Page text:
Approximately 58 of the top 100 medical schools ranked by U.S. News & World Report include critical race theory in their courses and student training, according to the Critical Race Training in Education database.
Of the top schools, 46 provide students and staff with resources by Robin DiAngelo, the author of “Nice Racism,” a book about how progressive white people perpetuate racial harm, and Ibram X. Kendi, the author of several books on anti-racism, including “Stamped.”
CRT holds that America is fundamentally racist, yet it teaches people to view every social interaction and person in terms of race. Its adherents pursue “anti-racism” through the end of merit and objective truth, and the adoption of race-based policies.
“As with our higher-education database, some have embraced CRT explicitly, while others have a continuum of programming, such as ‘anti-racism,’ ‘equity,’ and ‘Diversity, Equity and Inclusion’ that does not easily fit into a Yes/No construct,” the Critical Race Training in Education database stated. “We provide information from which you can make the most informed decision possible.”
Harvard Medical School, named the top medical school in the country by U.S. News & World Report, is developing new classes for its master’s and Ph.D. programs that will help students “acknowledge the ways in which racism is embedded in science and scientific culture and work to redress these long-standing issues,” according to Harvard Medical School’s website.
The school’s Global Surgery and Social Change program requires its students to “participate in and lead informed discussions about anti-racism through a dedicated anti-racism curriculum” in order to educate students on the “history of racism and colonialism in health.”
The University of California at San Francisco School of Medicine, ranked third in the U.S. News & World Report review of medical schools, has racial-affinity caucusing groups for students to participate in “anti-racist work and process the impact of racism on ourselves and our community,” the school’s website reads. In September, the school announced its “Differences Matter Initiative” to help the school “accelerate the achievement of equity and inclusion across the medical profession.”
Duke University School of Medicine, ranked sixth by U.S. News & World Report’s review of medical schools, implemented an anti-racism committee to “incorporate teaching racism and racial inequities” through “teaching, research and clinical missions,” the school website showed. The school offers resources including “an anti-racist reading list from Ibram X. Kendi” to help further its goal of making the school “an educational and research leader and agent of change towards an anti-racist culture.”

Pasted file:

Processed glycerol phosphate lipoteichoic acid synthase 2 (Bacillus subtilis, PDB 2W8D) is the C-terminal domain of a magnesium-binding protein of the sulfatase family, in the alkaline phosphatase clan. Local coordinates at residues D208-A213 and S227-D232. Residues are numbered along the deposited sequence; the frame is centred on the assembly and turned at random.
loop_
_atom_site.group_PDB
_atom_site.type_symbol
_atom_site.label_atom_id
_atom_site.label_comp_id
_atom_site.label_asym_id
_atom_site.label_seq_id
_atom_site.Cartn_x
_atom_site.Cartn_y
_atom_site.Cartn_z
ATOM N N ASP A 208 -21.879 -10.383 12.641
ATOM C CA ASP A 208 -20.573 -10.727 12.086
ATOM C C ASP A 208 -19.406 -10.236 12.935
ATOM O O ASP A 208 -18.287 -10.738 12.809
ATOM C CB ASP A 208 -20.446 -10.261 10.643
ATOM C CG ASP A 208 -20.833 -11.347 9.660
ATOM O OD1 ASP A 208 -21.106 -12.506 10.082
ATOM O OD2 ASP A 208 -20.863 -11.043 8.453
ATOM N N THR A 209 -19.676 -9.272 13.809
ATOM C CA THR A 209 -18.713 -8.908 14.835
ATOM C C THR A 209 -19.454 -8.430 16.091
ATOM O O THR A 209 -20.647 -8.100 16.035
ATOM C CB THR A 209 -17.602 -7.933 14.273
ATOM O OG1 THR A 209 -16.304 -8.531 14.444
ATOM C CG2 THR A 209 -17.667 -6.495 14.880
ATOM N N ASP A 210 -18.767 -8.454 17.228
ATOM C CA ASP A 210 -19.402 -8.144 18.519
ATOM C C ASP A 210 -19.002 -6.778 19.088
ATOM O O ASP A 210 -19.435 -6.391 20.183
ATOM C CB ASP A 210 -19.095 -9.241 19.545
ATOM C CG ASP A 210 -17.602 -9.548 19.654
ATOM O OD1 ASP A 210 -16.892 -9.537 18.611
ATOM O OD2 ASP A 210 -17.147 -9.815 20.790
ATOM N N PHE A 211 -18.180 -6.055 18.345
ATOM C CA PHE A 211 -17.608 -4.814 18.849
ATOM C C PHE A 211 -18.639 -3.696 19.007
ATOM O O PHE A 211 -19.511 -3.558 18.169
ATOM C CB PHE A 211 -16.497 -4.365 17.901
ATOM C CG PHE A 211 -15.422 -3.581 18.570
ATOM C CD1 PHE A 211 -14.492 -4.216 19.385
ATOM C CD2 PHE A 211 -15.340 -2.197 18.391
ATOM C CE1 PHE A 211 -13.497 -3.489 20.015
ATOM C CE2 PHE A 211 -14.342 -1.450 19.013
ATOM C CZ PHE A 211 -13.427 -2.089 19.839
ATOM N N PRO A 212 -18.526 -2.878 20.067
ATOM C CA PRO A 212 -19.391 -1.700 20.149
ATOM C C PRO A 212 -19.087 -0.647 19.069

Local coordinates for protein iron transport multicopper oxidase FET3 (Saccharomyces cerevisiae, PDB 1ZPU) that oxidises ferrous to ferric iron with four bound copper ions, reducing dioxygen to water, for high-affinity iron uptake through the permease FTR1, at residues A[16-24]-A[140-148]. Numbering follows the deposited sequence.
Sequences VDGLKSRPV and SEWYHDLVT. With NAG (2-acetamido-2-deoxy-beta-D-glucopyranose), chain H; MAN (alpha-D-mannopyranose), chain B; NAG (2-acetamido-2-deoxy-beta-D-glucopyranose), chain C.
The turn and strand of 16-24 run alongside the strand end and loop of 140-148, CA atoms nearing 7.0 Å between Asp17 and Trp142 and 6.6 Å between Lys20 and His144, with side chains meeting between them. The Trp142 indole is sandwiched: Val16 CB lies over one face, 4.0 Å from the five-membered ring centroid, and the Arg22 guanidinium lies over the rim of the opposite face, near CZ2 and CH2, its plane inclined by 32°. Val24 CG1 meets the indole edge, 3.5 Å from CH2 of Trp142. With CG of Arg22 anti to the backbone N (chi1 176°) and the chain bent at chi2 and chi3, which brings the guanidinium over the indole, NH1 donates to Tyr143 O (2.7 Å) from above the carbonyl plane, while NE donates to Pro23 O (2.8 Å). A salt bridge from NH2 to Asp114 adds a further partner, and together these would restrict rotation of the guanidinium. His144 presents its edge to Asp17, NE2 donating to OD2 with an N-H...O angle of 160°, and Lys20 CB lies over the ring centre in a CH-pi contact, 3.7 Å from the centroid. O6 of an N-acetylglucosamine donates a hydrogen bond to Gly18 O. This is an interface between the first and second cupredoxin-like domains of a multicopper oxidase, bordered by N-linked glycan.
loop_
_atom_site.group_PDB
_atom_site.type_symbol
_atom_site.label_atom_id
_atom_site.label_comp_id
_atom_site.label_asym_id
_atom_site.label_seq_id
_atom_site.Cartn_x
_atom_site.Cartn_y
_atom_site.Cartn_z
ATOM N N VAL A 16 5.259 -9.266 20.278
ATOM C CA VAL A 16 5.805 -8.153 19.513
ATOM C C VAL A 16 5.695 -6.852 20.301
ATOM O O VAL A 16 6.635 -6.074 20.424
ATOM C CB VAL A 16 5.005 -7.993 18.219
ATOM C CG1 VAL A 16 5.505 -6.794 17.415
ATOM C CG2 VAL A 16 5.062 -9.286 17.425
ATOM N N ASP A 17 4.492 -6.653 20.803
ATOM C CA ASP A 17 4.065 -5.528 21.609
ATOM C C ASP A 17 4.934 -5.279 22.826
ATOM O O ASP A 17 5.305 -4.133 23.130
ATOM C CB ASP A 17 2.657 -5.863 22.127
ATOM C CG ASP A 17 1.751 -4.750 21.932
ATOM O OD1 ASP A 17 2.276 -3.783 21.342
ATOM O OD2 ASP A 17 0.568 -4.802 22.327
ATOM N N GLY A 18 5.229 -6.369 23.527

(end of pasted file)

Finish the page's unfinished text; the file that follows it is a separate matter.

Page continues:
The department of surgery at the Lewis Katz School of Medicine at Temple University, ranked 68th for medical schools in the nation, provides “ongoing faculty development sessions in topics related to diversity, equity and inclusion,” the school website stated. Students in the department of surgery will be taught to “eliminate the impact of implicit and explicit bias” within their practice.
The anti-racism push in medical education is increasing; to reach diversity, equity and inclusion goals, 35.6% of medical schools are offering incentives to departments that meet the diversity goals set by the institution. In July, the Association of American Medical Colleges released new guidelines on diversity, equity and inclusion initiatives for medical schools to teach students to consider their “privilege” and patients’ “intersectionality” when providing treatment.
Critical Race Training in Education, Harvard Medical School, the University of California at San Francisco School of Medicine, Duke University School of Medicine, and the Lewis Katz School of Medicine at Temple University did not immediately respond to the Daily Caller News Foundation’s request for comment.
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